The Badger gives me an opportunity to show martial arts in action and there is no better example than Bill Reinhold’s work on Badger #9, “Hot August Night.” If there is a more kinetic and realistic depiction of martial arts in comics, I haven’t seen it. Except for maybe the Bruce Lee series Val Mayerik and I did for Malibu. Val is an accomplished martial artist. Sadly, the Lee Family no longer sanctions his fictional exploits.

How I Write by Mike Baron

How I Write

When I write a novel I begin with an outline. Sometimes I write it longhand on a spiral pad. When I have enough notes to constitute a story, I write a more formal outline. Nothing crazy, like Ken Follett’s 120 page outlines for his big fat novels, but not sketchy either. The outlines usually run about ten pages, tell the story, give some sense of life to the protagonists and intrigue the reader. Even though I’m the only one who sees that outline, I write it as if were writing ad copy for a huge audience. I make those words get up and walk.

Everything I write in preparation for a novel is an advertisement for the novel as well. After the outline comes the slug line, something memorable and intriguing. When people ask me what it’s about, I’m ready: Wagon Train in space. Nazi biker zombies. That tells you little about the characters but resonates with all that pop culture junk in the attic to provoke the desired reaction. “I’m interested!”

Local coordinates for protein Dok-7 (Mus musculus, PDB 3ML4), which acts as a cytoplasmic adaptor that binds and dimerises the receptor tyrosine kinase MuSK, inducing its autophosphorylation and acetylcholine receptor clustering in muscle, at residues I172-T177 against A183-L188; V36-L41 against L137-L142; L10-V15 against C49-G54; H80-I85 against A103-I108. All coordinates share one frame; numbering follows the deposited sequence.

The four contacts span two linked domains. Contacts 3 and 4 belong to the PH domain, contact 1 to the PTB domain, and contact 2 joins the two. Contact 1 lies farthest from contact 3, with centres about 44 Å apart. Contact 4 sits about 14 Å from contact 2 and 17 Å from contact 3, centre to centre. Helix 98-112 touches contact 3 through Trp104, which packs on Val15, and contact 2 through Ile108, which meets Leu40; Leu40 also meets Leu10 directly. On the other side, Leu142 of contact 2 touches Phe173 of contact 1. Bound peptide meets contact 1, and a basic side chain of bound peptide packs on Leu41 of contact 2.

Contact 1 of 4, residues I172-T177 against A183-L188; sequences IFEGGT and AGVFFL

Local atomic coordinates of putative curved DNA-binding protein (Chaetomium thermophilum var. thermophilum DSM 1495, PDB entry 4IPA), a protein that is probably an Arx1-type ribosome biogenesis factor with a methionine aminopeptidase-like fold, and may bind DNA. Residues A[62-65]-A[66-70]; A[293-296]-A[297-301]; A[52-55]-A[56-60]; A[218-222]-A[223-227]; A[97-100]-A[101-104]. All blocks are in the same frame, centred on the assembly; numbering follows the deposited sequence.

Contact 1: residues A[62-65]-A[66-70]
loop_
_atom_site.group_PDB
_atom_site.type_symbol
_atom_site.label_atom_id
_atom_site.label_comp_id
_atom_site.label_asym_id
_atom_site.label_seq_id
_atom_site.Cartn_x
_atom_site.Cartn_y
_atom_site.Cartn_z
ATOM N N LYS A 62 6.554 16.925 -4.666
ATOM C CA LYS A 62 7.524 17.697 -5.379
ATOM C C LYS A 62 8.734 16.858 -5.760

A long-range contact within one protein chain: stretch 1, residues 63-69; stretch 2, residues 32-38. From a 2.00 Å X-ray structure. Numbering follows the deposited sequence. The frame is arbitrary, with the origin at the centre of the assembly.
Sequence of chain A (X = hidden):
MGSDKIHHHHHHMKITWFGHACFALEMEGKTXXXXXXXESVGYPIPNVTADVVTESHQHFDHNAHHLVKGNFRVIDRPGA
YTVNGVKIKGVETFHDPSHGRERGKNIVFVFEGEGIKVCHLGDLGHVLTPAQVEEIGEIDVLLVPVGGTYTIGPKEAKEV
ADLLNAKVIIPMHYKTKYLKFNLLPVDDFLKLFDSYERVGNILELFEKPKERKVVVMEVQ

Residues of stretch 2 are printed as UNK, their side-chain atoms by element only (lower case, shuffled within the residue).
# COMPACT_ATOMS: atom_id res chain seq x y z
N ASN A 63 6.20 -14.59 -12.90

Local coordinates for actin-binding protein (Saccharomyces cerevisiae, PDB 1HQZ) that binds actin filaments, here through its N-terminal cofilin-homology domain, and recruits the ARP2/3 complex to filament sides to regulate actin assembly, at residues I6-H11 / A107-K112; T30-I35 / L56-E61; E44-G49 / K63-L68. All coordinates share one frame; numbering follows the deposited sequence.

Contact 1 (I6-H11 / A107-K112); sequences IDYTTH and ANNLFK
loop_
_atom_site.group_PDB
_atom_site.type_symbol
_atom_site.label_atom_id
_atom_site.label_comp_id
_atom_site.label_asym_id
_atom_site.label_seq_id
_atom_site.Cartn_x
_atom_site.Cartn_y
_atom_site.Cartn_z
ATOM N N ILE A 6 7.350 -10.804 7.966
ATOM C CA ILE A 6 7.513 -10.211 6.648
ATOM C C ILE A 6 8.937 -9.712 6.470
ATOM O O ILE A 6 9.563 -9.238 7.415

Next they will say, “Tell me more.”

Helmet Head. He was just a rumor to the “one-percenters”—a monstrous motorcyclist dressed all in black who rode the back roads of Little Egypt cutting off the heads of other bikers with a samurai sword. But on one terrible stormy night, Deputy Pete Fagan discovers that Helmet Head is all too real—and consumed with a fury that won’t be satisfied until his demonic sword drinks its fill.

I buy a big spiral pad and write the novel’s name on the cover. I keep this pad with me and make notes as I think of them, which is often not at home or in the middle of the night. Sometimes these are technical details, like some piece of hardware I want to use. Sometimes they’re just phrases.

I make each chapter between 1000 and 2000 words, and try to end them with a hook. I’m shooting for about 80,000 because that’s the length of the novels I like to read. I constantly revise as I go along, hopscotching all over the manuscript. When I finish, I go on to the next one.